Why not come on a voyage of discovery and nostalgia; choose a trail; see what part they played and see what remains of those places today.
Click on the links below to see some of the pages in the site.
In the latest chapter of deciphering the USAAF structure, we take the various Commands and break them down into combat wings. These wings form the front line services, and many spanned times from as early as the First World War to current times. Some had short if virtually none existent lives.
The linage is way too complicated in many cases for an in depth analysis, so here we see those units who were formed prior to, or during, WWII.
Some will have been disbanded with the cessation of conflict, only to be reformed a few months later under a new designation or as part of another. Again some references are included, but most will stop at the end of the Second World War. http://wp.me/P4xjD9-Cf
The DH Albatross. Only two ever served in RAF markings!
The 490th BG (H) were based at RAF Eye (Station 138) and had several ‘claims to fame’.
Adorning their aircraft, was some of the most provocative nose art of any USAAF aircraft. Seemingly uncensored, like other aircraft of the mighty Eighth, they wore full length nudes and made references to prostitutes of the day – unheard of at the time.
RAF Eye is now an industrial estate, where wind turbines have replaced the propellers of lumbering B-17s, the runway remains in its entirety but the threat of further development continues to increase.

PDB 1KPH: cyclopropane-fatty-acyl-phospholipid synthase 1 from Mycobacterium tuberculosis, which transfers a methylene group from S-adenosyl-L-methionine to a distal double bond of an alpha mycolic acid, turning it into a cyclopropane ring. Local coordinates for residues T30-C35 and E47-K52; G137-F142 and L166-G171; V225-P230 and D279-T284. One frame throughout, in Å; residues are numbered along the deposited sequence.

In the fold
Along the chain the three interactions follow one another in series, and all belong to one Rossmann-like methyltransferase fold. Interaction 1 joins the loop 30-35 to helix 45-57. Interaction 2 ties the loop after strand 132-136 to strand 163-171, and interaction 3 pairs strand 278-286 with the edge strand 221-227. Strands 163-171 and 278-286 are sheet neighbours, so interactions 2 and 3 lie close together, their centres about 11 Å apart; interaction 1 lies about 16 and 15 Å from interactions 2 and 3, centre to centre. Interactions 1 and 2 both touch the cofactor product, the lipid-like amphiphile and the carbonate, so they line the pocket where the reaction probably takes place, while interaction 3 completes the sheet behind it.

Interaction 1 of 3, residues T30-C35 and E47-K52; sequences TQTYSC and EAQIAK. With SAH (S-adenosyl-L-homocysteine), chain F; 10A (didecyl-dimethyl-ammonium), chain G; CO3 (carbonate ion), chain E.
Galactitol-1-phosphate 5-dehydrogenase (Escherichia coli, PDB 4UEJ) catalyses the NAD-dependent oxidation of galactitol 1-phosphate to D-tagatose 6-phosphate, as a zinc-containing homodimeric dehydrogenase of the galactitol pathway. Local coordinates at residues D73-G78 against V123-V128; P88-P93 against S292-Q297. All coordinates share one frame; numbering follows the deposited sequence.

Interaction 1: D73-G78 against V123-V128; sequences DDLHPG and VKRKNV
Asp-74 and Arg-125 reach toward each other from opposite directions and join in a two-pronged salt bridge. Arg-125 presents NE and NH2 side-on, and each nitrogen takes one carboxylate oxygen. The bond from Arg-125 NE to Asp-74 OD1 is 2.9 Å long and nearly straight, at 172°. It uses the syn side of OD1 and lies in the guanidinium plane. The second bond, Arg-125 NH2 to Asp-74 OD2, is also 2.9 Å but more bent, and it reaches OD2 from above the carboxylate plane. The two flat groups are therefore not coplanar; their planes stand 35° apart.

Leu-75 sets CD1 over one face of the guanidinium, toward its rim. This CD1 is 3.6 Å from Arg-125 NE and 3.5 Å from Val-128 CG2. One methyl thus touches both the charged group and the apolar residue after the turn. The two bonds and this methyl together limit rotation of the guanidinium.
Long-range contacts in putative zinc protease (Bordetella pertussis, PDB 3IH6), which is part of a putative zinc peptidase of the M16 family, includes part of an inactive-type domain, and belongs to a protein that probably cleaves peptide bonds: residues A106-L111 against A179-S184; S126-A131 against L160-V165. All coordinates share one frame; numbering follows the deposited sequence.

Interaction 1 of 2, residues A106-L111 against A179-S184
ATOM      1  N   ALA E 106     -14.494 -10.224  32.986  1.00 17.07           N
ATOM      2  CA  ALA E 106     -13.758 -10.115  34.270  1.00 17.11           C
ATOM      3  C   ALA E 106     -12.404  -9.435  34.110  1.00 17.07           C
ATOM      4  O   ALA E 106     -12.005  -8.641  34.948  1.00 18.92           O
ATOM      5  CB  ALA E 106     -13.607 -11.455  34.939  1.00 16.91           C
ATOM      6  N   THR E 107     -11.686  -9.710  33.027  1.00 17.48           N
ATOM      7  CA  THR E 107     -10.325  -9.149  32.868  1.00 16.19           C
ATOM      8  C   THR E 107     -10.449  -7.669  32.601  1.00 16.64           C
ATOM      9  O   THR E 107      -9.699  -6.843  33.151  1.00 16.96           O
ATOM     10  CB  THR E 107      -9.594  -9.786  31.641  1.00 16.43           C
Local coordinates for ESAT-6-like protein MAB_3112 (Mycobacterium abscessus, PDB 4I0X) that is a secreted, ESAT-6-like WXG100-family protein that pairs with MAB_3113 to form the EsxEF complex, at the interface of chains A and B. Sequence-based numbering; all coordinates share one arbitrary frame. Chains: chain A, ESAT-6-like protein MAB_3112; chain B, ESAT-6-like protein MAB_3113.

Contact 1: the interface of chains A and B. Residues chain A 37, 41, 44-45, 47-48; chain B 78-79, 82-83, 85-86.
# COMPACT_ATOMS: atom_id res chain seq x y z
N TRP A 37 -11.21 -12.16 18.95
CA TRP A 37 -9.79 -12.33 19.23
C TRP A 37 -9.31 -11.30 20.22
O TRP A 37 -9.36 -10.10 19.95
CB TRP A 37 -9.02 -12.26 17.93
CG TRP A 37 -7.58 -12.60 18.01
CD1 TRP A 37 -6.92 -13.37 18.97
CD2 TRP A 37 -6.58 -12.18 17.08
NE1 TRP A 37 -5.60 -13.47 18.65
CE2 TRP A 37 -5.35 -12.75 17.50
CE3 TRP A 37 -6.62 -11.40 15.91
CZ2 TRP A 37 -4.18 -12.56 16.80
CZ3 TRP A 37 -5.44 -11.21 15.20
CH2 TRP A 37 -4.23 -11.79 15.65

RAF Eye is part of Trail 14
The USAAF was an enormous organisation, employing some 2.5 million people during the Second World War. Its influence ranged form the United States West Coast, through Europe, Africa, the Middle East, the Far East, the Pacific and back. Organising something as big as this, especially during war-time, was a logistical nightmare.
I have made it a personal challenge to figure out how it all slotted together and have managed, in a small part, to assemble a guide to the various complicated air forces and its overall hierarchical structure.
The challenge continues, but so far it’s not bad. Maybe you could shed some light on this huge organisation and unravel its hidden mysteries. See it here.
Princess Elizabeth was originally the P-51B ’42-106449′ of Lt William T Whisner, and latterly Lt Robert Butler, 487nd FS, 352nd FG, Eighth Airforce, and was lost to Flak on June 6th 1944. The ‘Blue Nosed Bastards of Bodney‘ gained a remarkable reputation, and were to become one of the most successful Fighter Groups of the Eighth Air force. Bodney today.
Flying from RAF Rattlesden, Suffolk, England, navigator 2nd Lt. Robert E. Femoyer earned the Medal of Honour for action whilst on a mission to Merseburg. During this operation, he showed the highest level of dedication to his crew, performing a selfless act of bravery whilst being severely and fatally wounded.
Born October 31st 1921, Huntington, West Virginia, USA, he was the eldest child of Edward and Mary Femoyer. and attended Virginia Polytechnic Institute in Blacksburg, Virginia.